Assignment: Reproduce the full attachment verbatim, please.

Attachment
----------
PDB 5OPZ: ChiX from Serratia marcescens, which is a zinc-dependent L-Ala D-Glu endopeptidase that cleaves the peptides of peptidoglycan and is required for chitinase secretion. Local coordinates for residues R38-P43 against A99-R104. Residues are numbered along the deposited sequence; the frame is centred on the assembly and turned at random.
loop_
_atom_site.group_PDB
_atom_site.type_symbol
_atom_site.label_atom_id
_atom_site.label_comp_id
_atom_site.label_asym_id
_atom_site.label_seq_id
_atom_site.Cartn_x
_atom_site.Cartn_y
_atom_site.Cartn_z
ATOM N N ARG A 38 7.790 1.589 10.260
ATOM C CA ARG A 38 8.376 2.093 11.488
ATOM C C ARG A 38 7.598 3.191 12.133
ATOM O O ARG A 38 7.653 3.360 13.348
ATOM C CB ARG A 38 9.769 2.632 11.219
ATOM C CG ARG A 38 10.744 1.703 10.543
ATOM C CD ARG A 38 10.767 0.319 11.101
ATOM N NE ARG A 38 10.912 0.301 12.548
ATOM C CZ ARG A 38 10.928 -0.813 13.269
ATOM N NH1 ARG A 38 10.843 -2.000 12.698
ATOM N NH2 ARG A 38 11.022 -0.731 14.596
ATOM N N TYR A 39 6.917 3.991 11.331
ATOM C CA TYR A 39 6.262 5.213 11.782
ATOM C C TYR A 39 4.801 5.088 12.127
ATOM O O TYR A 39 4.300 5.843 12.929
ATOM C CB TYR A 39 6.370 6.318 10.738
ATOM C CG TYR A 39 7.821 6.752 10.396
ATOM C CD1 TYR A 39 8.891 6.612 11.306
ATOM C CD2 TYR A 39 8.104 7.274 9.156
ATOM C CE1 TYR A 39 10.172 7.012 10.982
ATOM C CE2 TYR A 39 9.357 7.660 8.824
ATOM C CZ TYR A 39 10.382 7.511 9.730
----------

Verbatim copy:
PDB 5OPZ: ChiX from Serratia marcescens, which is a zinc-dependent L-Ala D-Glu endopeptidase that cleaves the peptides of peptidoglycan and is required for chitinase secretion. Local coordinates for residues R38-P43 against A99-R104. Residues are numbered along the deposited sequence; the frame is centred on the assembly and turned at random.
loop_
_atom_site.group_PDB
_atom_site.type_symbol
_atom_site.label_atom_id
_atom_site.label_comp_id
_atom_site.label_asym_id
_atom_site.label_seq_id
_atom_site.Cartn_x
_atom_site.Cartn_y
_atom_site.Cartn_z
ATOM N N ARG A 38 7.790 1.589 10.260
ATOM C CA ARG A 38 8.376 2.093 11.488
ATOM C C ARG A 38 7.598 3.191 12.133
ATOM O O ARG A 38 7.653 3.360 13.348
ATOM C CB ARG A 38 9.769 2.632 11.219
ATOM C CG ARG A 38 10.744 1.703 10.543
ATOM C CD ARG A 38 10.767 0.319 11.101
ATOM N NE ARG A 38 10.912 0.301 12.548
ATOM C CZ ARG A 38 10.928 -0.813 13.269
ATOM N NH1 ARG A 38 10.843 -2.000 12.698
ATOM N NH2 ARG A 38 11.022 -0.731 14.596
ATOM N N TYR A 39 6.917 3.991 11.331
ATOM C CA TYR A 39 6.262 5.213 11.782
ATOM C C TYR A 39 4.801 5.088 12.127
ATOM O O TYR A 39 4.300 5.843 12.929
ATOM C CB TYR A 39 6.370 6.318 10.738
ATOM C CG TYR A 39 7.821 6.752 10.396
ATOM C CD1 TYR A 39 8.891 6.612 11.306
ATOM C CD2 TYR A 39 8.104 7.274 9.156
ATOM C CE1 TYR A 39 10.172 7.012 10.982
ATOM C CE2 TYR A 39 9.357 7.660 8.824
ATOM C CZ TYR A 39 10.382 7.511 9.730